The breakthrough could provide a test for a rare brain disease called frontotemporal dementia, as well as the drugs to treat it, within five years, the US researchers said. The gene ages the frontal cortex of the brain, the centre for working memory.
Dr Asa Abeliovich, co-author of the study led by Columbia University Medical Centre in New York, said the gene, called TMEM106B, came in many variants, some of which could be harmful. She added: ‘People who have two “bad” copies of this gene have a frontal cortex that appears 12 years older that those who have two normal copies. TMEM106B exerts its effect once people reach 65. Until then, everybody’s in the same boat.’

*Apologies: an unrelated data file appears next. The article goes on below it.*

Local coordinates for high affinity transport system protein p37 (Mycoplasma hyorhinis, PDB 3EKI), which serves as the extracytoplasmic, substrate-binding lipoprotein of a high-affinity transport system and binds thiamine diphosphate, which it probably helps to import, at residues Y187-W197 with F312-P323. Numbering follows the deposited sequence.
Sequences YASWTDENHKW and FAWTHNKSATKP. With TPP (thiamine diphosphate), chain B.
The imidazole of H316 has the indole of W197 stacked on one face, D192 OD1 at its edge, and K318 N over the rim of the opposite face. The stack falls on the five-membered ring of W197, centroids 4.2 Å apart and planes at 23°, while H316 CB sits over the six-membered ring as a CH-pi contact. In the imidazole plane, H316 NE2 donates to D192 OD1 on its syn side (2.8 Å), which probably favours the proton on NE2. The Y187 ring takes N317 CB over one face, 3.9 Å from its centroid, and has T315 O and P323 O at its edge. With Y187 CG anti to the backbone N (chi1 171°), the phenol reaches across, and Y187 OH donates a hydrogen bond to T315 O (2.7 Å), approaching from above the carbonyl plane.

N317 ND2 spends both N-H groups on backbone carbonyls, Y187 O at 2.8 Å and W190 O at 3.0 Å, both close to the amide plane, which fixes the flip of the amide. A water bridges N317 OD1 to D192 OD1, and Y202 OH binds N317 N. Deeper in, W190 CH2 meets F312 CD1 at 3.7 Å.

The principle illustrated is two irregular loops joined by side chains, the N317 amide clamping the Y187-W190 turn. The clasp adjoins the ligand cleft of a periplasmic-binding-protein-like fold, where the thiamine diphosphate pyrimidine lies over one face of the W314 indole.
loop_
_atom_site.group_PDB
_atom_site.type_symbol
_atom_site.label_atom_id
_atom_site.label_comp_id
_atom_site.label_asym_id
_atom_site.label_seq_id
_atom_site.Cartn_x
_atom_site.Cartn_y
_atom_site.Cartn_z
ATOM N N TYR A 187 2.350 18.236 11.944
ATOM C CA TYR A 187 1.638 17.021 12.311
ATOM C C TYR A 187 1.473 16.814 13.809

The study, published in the journal Cell Systems, may have an impact on dementia, which can start with premature ageing. Dr David Reynolds, of Alzheimer’s Research UK, said: ‘There’s a pressing need to understand the mechanisms that separate those who age well from those who don’t.’
© Daily Mail